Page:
Tuesday, November 6, 2007

My Label

I've noticed in my reading that most everyone who blogs on atheism or something related at some point gives some time to defining atheism. Since so many people feel the need to offer their idea, it must mean that there is no universally accepted meaning for the term. Atheist don't have their 28 fundamental beliefs. I've seen dozens of versions of an atheist Ten Commandments, but nothing central that you can point to and say 'you're an atheist so I know this about your beliefs. Certainly no label can adequately describe someone's world view. At any rate I got to thinking that it would be a beneficial exercise for me to take my turn at trying to express what being an atheist means to me.

There is a down side to this exercise though. I run the risk someone looking at this post and this is all they need to know about what I believe. However, my sincere desire is that a week from now I will have learned something or experienced something that will require me to refine my world view. I hope for my way of thinking to alway be flexible adapting to new information. If I'm ever static in my approach to interpreting the world I have failed. With that in mind I will try to describe what I believe. At least for today.

I call myself an atheist. I don't know if there is a god, but I don't think so. I suppose give some amount of evidence I could believe in a god. Given that I don't actively deny the existence of a god, sometimes I'm asked why I insist on labeling myself an atheist since the term is viewed so pejoratively (especially considering my background). I choose to use such an aggressive term because it does come the closest to what I believe. With the social circles that I run in, I don't want to misrepresent myself and have to deal with people trying to reconvert me. I'm past that. Proof of god's existences is not possible, but I have yet to come across any evidence that there might be a god. If there were evidence I would believe.

I am, however, definitely post-Christian. There is too much of the 'they just made it up' stuff associated with the Bible for me to ever go back to that. Not to mention all the dogma, institutionalism, bureaucracy and procedural garbage that is tied up with religion.

To sum up: I don't deny that god could exist, but I doubt it. Never-the-less, I will continue to refine my views to adapt to new learning.

5 comments:

Tim said...

So "atheism," for you, means doubt that God exists plus being post-Christian plus a means of avoiding awkward conversations (you're starting to sound like a pragmatist, which is just one dangerous step away from post-modernism - careful, Jeff!)?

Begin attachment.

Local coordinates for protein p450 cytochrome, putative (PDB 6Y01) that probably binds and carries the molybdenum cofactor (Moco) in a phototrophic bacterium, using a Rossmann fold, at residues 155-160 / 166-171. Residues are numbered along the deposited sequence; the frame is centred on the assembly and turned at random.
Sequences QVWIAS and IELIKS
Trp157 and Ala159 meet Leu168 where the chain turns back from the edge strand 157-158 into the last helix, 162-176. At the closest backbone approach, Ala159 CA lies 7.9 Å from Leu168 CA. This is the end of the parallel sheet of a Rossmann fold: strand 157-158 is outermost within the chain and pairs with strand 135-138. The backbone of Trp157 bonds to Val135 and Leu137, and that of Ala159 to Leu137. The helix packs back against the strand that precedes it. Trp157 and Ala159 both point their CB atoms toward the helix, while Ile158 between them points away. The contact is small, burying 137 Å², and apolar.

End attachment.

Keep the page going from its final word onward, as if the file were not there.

You do say that you think "proof of god's existence is not [im]possible" (is that the right interpretation?), so "agnostic" is not a perfect fit there as usually defined, but I didn't see anything that made me think that the strength of your doubt was of the level usually associated with "atheism." Do you doubt God like you doubt Bertrand Russell's teapot, or is it not quite like that?

What sort of experience would count as evidence for God's existence? Would it have to be intersubjective/public? Would some sort of more personal interaction (ie, a "religious experience") be acceptable?

Reverted said...

Hi, Tim.

I'll let Jeff answer for himself, but I think he stands in a very similar position to myself---which is to say that, yes, he doubts "god" analogously to how he doubts Russell's teapot.

However, you must understand that "god" is, in many ways, a completely meaningless term because everyone defines it differently and contradictively. So, when I say "god" above, what I mean is "every god so far described" (especially by organized religions, but not limited to them). I really think the Christian god (as if there's any consensus even there) has roughly the same chance at existence as Russell's teapot. And, the same goes for Allah and Vishnu and so forth.

That does not mean I exclude the possibility of existence of ALL imaginable gods. But, then, if we're not defining what "god" even is, it's not especially meaningful to continue discussion. For example, a Deist essentially makes no claims about "god" other than "god exists, or existed, and created the universe". That is an extremely fuzzy statement, and it is almost entirely devoid of meaning. There is no definition of what god is, what he/she/it is like, whether it's just some energy or if it's personal, and so forth. (And, they explicitly refuse to state much, if anything, more about this "god".) The word "god", in this context, is empty. To get a feel for what I mean, and to divorce yourself from all the conceptual "god"-baggage you carry over from other sources, try reading the statement like this: "thuopimz exists, or existed, and created the universe". You know literally nothing about what "thuopimz" actually IS.